• On a related note, do people still buy CDs anymore? I don’t buy much music, to be fair, but I really cannot remember the last time I bought an actual CD rather than simply downloading it. It might have been a few years ago when I picked up something on clearance at the Virgin Megastore (remember that place?) at Grapevine Mills.


My sister walked up to the taxi stand in the Las Vegas airport.

“Wheeeeyaah?” the middle-aged woman asked in a thick New York accent.

“What?” my sister, a native of the Dallas area who has little experience with New York accents, replied.

“WHEEEEYAAH?” she repeated, exasperation rising.

“Um, NOW,” my ridiculously awesome sister answered, thinking the woman was asking a different question that was much less logical in those circumstances. Normally, she tries not to be a smart aleck with strangers, but…you know.


“Oh, the Monte Carlo.”

Strong accents seem to be on the decline these days, both according to some articles I’ve read and from my own observation. I recently spent a few days in New York, a place full of people whom native Texans often expect to talk “funny”. However, looking back, I’m struck by how few New York accents I heard. The only one I remember belonged to a pizza maker in a neighborhood restaurant in Manhattan. The only other memorable accent came from two female South African tennis fans. Most people sounded fairly neutral. Now that I’m back home, even though I’ve lived in Texas all my life and come from a line of Texas accents, I still notice the accent when I’m around anyone who has a strong one.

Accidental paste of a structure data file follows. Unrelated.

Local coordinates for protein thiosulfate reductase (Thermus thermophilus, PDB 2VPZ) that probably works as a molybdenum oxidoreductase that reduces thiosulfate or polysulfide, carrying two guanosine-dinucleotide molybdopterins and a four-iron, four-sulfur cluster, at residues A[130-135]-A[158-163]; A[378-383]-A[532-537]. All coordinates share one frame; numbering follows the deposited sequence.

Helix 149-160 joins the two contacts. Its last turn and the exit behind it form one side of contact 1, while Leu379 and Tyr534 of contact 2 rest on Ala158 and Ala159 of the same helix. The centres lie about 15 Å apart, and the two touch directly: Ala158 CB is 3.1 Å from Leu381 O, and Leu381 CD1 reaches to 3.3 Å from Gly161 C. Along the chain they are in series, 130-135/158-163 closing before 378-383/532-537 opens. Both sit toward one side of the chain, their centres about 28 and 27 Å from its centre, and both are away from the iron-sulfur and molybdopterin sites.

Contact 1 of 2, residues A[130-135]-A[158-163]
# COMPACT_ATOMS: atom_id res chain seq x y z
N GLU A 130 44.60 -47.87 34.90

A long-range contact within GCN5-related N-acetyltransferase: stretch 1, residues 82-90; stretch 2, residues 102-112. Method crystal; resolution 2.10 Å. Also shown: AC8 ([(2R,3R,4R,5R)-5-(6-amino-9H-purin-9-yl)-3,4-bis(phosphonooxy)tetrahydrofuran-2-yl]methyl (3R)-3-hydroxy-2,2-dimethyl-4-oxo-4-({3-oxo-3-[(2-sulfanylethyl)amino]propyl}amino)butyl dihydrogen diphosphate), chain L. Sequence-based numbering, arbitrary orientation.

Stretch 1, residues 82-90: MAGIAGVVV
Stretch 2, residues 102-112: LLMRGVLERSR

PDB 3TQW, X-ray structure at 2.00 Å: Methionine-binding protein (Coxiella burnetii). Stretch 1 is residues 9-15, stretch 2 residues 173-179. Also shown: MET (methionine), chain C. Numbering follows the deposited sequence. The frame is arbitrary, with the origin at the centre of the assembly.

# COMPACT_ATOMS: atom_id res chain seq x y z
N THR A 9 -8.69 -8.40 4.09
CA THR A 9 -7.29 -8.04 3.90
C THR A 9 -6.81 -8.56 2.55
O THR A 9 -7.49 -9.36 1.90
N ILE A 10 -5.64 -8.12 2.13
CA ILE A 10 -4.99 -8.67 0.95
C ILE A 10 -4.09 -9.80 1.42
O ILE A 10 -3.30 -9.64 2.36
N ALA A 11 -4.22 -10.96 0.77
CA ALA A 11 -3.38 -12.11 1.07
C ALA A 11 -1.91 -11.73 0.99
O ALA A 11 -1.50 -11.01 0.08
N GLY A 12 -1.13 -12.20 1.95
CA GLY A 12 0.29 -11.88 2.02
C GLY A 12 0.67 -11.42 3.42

Several factors contribute to this decline in accent prevalence. As our society becomes more mobile and more urban, people are less likely to spend their whole lives surrounded by people who all talk the same way. We move from place to place, from state to state, and even from country to country. Each generation is more likely to live in a large city or metropolitan area that contains people from a variety of places with a variety of different accents, many of which are very slight. We also consume mass amounts of nationally distributed music, film, television, and other media that generally uses a Midwestern-like accent called Standard American or General American English. As the article notes in quoting journalist Linda Ellerbee, “in television, you’re not supposed to sound like you’re from anywhere”. Standard American is becoming the most common accent in our country.